(34) But when Pharaoh saw that the rain and the hail and the thunder had ceased, he became stubborn and reverted to his guilty ways, as did his courtiers.

(35) So Pharaoh’s heart stiffened and he would not let the Israelites go, just as the Lord had foretold through Moses.

(13) The Lord said to Moses: The seventh through tenth plagues comprise the final group, which completes the set. These four plagues must impress upon all of Egypt not only that the Lord, God of Israel, is more powerful than all other forces, but that He is the Almighty. This realization must change the Egyptians’ understanding of the relationship between God and nature.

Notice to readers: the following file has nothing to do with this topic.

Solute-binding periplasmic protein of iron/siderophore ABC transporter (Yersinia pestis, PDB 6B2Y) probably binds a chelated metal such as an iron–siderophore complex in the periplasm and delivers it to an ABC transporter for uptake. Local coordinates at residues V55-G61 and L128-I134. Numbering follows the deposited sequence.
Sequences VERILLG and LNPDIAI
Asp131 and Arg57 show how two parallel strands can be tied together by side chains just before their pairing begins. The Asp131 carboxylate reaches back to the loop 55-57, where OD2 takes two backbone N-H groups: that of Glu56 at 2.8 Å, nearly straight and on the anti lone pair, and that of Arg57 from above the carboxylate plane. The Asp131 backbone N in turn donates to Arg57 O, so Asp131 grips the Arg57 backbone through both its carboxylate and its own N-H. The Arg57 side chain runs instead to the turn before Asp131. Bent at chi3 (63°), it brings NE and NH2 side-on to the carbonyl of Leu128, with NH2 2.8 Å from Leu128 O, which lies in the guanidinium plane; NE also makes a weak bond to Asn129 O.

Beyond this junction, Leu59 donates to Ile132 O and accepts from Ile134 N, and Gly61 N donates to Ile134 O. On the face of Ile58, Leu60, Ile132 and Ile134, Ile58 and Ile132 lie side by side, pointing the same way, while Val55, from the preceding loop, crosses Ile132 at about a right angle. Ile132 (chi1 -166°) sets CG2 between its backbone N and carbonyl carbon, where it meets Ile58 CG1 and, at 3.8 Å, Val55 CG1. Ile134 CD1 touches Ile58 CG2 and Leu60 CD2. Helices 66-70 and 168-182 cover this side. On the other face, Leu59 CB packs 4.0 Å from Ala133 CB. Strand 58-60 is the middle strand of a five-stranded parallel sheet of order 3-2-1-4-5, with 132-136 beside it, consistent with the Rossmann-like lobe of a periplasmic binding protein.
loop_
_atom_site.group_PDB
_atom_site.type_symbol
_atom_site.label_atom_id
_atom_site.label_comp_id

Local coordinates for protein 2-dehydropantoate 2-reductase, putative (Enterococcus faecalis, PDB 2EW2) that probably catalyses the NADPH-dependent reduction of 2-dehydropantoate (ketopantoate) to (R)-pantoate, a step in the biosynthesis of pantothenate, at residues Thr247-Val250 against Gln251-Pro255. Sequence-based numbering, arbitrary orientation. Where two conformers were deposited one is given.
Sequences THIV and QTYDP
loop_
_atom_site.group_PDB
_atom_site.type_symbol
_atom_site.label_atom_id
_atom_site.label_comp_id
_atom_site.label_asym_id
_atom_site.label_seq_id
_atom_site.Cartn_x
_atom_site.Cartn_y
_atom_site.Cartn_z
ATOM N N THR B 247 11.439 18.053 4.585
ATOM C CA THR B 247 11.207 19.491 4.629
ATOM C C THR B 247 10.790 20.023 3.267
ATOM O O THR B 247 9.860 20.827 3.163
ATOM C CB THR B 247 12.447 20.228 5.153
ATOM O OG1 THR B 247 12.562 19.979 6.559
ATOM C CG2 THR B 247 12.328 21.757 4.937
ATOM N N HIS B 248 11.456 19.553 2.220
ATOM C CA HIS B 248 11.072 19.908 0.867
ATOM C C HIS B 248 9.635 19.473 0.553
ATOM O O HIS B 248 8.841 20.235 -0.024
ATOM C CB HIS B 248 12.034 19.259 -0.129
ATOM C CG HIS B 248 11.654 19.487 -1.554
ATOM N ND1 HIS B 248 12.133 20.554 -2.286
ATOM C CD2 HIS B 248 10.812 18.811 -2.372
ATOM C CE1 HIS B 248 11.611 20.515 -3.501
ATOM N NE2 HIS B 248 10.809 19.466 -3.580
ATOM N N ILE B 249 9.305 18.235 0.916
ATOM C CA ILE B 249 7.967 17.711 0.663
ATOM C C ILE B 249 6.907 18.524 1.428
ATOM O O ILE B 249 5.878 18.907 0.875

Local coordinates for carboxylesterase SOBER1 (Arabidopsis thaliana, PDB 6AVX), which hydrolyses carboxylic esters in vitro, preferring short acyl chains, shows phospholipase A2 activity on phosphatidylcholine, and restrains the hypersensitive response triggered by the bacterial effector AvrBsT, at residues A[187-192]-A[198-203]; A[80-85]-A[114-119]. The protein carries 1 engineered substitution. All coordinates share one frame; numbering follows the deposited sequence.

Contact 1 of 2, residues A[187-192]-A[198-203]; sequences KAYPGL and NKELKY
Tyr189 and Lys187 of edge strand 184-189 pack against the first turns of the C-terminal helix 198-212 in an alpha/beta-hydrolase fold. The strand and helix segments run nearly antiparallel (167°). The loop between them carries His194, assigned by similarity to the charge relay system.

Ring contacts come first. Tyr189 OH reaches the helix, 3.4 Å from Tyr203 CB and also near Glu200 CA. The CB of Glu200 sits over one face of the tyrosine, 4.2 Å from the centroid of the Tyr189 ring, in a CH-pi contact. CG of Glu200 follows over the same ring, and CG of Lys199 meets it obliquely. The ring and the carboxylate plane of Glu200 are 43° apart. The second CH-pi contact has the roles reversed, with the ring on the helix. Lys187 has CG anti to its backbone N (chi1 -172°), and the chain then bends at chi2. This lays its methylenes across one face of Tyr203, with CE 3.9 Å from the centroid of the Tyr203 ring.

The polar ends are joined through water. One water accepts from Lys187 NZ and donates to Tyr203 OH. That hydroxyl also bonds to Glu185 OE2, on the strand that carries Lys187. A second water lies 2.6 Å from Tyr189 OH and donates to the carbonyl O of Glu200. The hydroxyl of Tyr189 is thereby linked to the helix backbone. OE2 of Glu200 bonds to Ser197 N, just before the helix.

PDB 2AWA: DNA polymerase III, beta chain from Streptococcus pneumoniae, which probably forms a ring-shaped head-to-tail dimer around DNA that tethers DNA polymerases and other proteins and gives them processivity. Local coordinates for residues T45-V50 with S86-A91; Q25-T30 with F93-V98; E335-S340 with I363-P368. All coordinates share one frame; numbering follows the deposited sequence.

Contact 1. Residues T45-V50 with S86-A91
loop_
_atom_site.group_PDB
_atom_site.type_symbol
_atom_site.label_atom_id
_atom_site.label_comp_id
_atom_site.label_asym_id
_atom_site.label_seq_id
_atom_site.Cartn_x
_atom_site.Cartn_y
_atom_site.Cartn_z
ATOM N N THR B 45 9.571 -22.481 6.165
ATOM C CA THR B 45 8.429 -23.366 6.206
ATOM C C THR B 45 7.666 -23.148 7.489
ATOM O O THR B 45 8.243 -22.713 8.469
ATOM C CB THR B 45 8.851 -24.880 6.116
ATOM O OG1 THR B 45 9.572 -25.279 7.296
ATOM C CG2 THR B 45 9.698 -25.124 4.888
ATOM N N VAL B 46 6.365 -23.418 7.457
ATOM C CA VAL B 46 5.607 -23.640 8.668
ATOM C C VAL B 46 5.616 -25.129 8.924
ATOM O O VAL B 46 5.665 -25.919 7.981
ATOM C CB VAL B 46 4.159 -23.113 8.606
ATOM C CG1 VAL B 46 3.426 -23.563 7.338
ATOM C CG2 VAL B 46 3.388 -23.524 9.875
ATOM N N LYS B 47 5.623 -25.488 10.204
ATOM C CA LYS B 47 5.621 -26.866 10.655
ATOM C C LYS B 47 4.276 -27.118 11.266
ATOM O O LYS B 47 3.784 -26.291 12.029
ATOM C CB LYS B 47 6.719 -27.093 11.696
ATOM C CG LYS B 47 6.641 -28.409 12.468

Early in the morning present yourself to Pharaoh: Despite the intense conflict and rampant destruction throughout all of Egypt, Pharaoh still does not prevent Moses from “presenting himself early in the morning.” This is evidence that Pharaoh operates at a high level of intellectual honesty.

And say to him, “Thus says the Lord, the God of the Hebrews: Let My people go to worship Me”: Each time Moses appears before Pharaoh, Pharaoh’s courtiers, who are also present, later retell Moses’ words to the Egyptian people. It is therefore important for Moses to repeat this phrase before each and every plague.

(14) For this time I will send all My plagues upon your person, and your courtiers, and your people, in order that you may know that there is none like Me in all the world: The purpose of the plagues is not to punish, but to explain.